A Couple of Notes on Sentence Reform and Clemency – Update for December 19, 2016

We’re still doing a weekly newsletter… we’re just posting pieces of it every day.  The news is fresher this way…


quiet161219President Obama has gotten strangely quiet about granting clemencies since his last 79 commutations right before Thanksgiving. He’s granted 1,023 commutations so far and denied 14,485, without much pattern as to why some are granted and many are turned down. As of today, there are 13,042 petitions still on file and only 32 days left to do something about them.

Last week, another coalition of ex-prisoners, advocates, defense attorneys and former prosecutors joined the chorus urging Obama to grant blanket clemencies to drug offenders before his term ends January 20.

forgive161219But at a breakfast event last week, Attorney General Loretta Lynch poured cold water on the notion of any blanket commutation. “When you’re talking about clemency,” she said, “…it’s a very individualized decision. I think it would be hard to craft a system for a blanket commutation of a class of people.”

Some have suggested that the pace of commutations has slowed because the President is preparing a sweeping clemency gesture. After issuing two batches of commutations monthly since September, the Obama pen has lain dormant for almost 4 weeks. With time to act on the remaining applications waning, there is little explanation for the inaction other than plans are underway for a major clemency action.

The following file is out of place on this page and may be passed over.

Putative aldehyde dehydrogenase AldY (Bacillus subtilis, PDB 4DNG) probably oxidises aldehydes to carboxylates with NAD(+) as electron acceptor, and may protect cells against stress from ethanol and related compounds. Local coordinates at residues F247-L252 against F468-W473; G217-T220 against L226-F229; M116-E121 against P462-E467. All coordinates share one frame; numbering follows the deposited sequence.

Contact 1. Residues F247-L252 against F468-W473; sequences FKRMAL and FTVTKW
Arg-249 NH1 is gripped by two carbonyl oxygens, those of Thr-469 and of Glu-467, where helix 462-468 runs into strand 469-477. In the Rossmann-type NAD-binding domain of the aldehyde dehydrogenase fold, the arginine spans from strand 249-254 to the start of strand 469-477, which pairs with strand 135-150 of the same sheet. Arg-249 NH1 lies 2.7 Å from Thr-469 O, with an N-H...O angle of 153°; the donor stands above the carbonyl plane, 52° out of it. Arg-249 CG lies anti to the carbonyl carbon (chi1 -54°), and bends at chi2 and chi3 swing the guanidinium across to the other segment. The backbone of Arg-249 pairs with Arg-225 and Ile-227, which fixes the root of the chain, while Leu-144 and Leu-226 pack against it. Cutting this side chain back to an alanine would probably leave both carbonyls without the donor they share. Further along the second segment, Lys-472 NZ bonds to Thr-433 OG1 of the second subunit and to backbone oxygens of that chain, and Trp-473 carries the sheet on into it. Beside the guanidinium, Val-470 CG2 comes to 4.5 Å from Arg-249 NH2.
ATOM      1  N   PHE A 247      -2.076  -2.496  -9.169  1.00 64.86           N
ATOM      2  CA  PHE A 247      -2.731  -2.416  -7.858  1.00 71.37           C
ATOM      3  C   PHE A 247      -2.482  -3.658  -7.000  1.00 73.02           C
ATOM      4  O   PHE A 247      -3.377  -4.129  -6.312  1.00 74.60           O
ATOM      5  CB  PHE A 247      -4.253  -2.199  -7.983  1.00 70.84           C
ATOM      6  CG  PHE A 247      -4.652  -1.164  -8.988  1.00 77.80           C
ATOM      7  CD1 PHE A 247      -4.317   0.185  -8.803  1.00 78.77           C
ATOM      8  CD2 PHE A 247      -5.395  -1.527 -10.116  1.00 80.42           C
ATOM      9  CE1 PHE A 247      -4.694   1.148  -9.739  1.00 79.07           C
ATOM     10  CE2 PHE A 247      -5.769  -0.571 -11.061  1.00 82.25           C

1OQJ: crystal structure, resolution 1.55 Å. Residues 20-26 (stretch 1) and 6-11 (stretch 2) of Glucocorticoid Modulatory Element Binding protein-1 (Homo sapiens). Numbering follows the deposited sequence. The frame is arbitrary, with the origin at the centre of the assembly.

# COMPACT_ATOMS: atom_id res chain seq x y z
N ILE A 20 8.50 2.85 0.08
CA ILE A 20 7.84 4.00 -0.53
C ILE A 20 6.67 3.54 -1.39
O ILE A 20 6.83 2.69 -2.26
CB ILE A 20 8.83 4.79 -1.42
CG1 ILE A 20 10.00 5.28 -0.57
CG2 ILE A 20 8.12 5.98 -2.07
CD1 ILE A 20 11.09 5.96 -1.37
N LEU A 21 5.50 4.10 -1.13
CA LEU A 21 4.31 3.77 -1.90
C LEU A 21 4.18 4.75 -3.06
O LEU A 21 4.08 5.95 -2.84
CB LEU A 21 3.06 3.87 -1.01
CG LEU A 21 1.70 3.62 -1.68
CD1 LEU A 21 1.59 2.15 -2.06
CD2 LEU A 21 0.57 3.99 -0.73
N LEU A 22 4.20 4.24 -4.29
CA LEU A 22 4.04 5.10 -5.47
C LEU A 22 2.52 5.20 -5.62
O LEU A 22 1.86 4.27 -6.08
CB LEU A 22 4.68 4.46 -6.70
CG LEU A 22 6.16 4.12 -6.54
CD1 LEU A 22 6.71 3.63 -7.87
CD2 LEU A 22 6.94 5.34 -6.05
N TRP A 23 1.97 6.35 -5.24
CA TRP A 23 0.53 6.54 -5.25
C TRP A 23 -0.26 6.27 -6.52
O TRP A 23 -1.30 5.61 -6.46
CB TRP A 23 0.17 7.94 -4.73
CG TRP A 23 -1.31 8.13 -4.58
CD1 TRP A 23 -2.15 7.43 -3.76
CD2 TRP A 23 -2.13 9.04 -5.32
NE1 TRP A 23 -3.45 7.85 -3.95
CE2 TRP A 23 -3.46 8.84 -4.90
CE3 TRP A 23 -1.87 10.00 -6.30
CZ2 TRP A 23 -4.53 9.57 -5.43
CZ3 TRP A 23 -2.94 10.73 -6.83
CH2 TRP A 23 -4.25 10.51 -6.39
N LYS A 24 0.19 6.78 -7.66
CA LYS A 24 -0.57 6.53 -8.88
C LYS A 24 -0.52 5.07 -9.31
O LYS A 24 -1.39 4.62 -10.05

We’ll know in a month.

Wall Street Journal, Barack Obama Weighs Final Requests for Clemency (Dec. 17, 2016)

CNN, AG Loretta Lynch says don’t expect blanket pardons from Obama (Dec. 15, 2016)



lawandorderb161219Based on their public comments, President-elect Trump and Attorney General-designate Jeff Sessions may well roll back federal oversight of troubled police forces, escalate the war on drugs, enlarge the role of private prisons, accelerate deportations, and use the threat of financial sanctions to challenge so-called sanctuary cities.

But those inclined to look for a silver lining in 2017 may find one on Capitol Hill.

A New York Times/Marshall Project analysis last week suggested four reasons why the odds of sentencing reform may be better than critics fear.

First, 2017 is not an election year, meaning legislators have less to from critics for take unpopular stands. Second, President Obama will be gone, and with him the almost fanatical resistance to any position urged by the President. Third, one of sentencing reforms biggest opponents, Jeff Sessions, will be gone from the Senate. While as attorney general, Sessions will be able to encourage a presidential veto, he won’t be be joining the obstructionists who this year never let a sentencing reform bill come to a vote at all. Finally, the Republican leadership will be looking very hard for bipartisan successes to demonstrate that Washington is no longer in a state of ideological paralysis. On the short list of things Congress could do to reassure voters that government is back in business, criminal justice ranks near the top.

The Marshall Project, Why Congress May Bring Criminal Justice Reform Back to Life (Dec. 16, 2016)


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